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More protective masking, including N95s, needed to curb Omicron, say experts

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December 20, 2021
By The Canadian Press

Health & Safety COVID-19 N95

On Friday, Ontario’s chief medical officer of health issued an interim guidance requiring that all medical workers wear N95s when providing direct care to possible or confirmed COVID-19 patients. (chaphot/Adobe Stock)

By Adina Bresge

TORONTO — When Linsey Marr boarded a bus in Lake Louise, Alta., earlier this week, she was floored to find out that she had to take off her N95 respirator and put on a medical mask for the ride.

The Virginia Tech engineering professor, who studies viruses in the air, said the policy defies scientific reason, because respirators offer far more protection than a medical mask, both to the wearer and others around them.

“It would be like asking someone to take off their seatbelt, and to use this piece of rope to tie themselves to the seat instead,” Marr said by phone.

A number of Canadians responded to her tweet about the incident saying they’d run into similar resistance while wearing respirators at hospitals and other health-care settings.

Experts say policies prohibiting N95 use are a step in the wrong direction when more protective masking is crucial to curbing the spread of the Omicron variant of COVID-19.


“It’s even more critical now to protect yourself and others that we wear high-performance masks, which means they filter out particles well, and they fit well,” said Marr, noting that while N95s are an effective option, she doesn’t think they should be mandated in all situations.

Both medical masks and respirators are made out of materials that can filter out particles of all sizes, said Marr. The main difference comes down to fit — respirators are designed to form a seal around the face, while medical masks often leave gaps under the cheeks or chin that allow very small particles to seep through.

These leaks lead to significantly less protection against the novel coronavirus, she said. A well-fitted respirator offers more than 95 per cent protection, she said. For medical masks, effectiveness ranges from 20 per cent to 90 per cent depending on how snug it is.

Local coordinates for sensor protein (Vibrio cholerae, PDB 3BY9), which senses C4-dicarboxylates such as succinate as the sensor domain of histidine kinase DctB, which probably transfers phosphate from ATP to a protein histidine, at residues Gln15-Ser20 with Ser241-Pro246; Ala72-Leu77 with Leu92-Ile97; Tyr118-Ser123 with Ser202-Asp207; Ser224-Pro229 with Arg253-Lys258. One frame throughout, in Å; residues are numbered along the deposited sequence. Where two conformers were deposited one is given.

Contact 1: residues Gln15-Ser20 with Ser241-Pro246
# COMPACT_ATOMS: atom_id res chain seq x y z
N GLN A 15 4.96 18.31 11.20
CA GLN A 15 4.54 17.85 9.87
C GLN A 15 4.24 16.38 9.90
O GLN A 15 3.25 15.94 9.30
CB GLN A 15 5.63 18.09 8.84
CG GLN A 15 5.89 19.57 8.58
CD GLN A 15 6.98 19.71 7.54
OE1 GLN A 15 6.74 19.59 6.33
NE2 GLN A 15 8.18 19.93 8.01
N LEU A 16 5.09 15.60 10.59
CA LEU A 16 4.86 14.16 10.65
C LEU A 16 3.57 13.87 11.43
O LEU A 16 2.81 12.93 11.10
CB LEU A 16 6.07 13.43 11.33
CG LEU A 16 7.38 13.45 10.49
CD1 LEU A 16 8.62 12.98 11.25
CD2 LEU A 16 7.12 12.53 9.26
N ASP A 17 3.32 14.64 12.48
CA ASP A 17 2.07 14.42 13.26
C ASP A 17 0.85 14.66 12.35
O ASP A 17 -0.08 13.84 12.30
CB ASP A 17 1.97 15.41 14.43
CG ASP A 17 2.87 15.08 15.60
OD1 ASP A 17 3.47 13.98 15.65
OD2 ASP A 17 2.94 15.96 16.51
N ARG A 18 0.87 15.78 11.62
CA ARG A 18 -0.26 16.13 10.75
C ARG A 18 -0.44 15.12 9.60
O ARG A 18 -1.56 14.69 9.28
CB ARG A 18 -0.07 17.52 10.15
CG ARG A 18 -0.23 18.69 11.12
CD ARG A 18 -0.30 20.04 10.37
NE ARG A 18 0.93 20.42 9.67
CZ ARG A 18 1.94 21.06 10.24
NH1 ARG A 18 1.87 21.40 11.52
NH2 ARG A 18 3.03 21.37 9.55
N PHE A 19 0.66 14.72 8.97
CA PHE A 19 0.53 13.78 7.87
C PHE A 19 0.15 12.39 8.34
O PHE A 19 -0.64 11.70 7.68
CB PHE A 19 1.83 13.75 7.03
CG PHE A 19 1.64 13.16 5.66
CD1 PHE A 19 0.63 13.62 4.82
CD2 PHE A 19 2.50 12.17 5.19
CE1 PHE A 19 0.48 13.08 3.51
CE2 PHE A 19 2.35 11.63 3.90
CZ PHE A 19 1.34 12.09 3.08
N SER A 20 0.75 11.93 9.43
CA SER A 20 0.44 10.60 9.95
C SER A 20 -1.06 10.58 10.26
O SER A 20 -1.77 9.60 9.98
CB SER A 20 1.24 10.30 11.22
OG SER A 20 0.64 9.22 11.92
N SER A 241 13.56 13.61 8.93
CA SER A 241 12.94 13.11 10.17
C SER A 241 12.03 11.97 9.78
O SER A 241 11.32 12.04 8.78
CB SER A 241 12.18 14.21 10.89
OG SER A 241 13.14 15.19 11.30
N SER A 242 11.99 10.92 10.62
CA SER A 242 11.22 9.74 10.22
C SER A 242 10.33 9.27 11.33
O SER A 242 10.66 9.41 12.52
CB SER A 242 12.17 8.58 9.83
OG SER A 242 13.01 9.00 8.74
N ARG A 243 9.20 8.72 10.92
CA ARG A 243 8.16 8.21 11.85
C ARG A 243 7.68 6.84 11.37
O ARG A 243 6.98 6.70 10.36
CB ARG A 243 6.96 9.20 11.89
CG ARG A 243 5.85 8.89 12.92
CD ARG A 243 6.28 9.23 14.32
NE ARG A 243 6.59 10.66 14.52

If hospitals or other facilities want to standardize what masks people wear because of concerns about quality control and counterfeits, Marr offered a simple solution: either let people wear a medical mask over their respirators, or offer everyone a N95.

On Friday, Ontario’s chief medical officer of health issued an interim guidance requiring that all medical workers wear N95s when providing direct care to possible or confirmed COVID-19 patients.

Under the previous directive, health workers were allowed to wear medical masks unless it was determined that there was an elevated risk of infection, such as during procedures that generate small airborne viral particles.

The move was in line with Public Health Ontario’s revised recommendations on personal protective equipment for health workers, which recognize N95s as an acceptable alternative to medical masks under certain circumstances, including for people visiting patient rooms and long-term care homes.

The agency said in an email that evidence published before the emergence of Omicron did not support the use of N95s over medical masks to protect health workers against COVID-19. But until more is known about the new variant, “it is prudent to enhance all layers of protection,” the agency said.

The Public Health Agency of Canada also updated its mask recommendations in November amid growing consensus that small airborne particles play a significant role in spreading the novel coronavirus, in a departure from previous messaging pointing to larger respiratory droplets as the main mode of transmission.

The guidelines endorse the use of respirators among the general public, noting that they may provide a better fit than medical or non-medical masks.

Colin Furness, a University of Toronto infection control epidemiologist, said health authorities need to go further to encourage the use of N95 respirators across indoor public settings.

This campaign should include efforts to help Canadians identify the type of respirator that best fits their face, he said, likening the process to trying on the right pair of jeans.

“That’s public education we desperately need,” he said. “The fact that people are on their own for this is a travesty.”

Mask messaging needs to reflect our evolving understanding of the novel coronavirus, said Furness.

Medical masks are effective at trapping droplets before they spread to others, he said. But as the Omicron variant has underscored the threat of airborne transmission, Furness said the emphasis needs to be on promoting respirators as a means of self-protection.

“You need to wear a mask defensively,” he said. “N95s are the tool for the job.”


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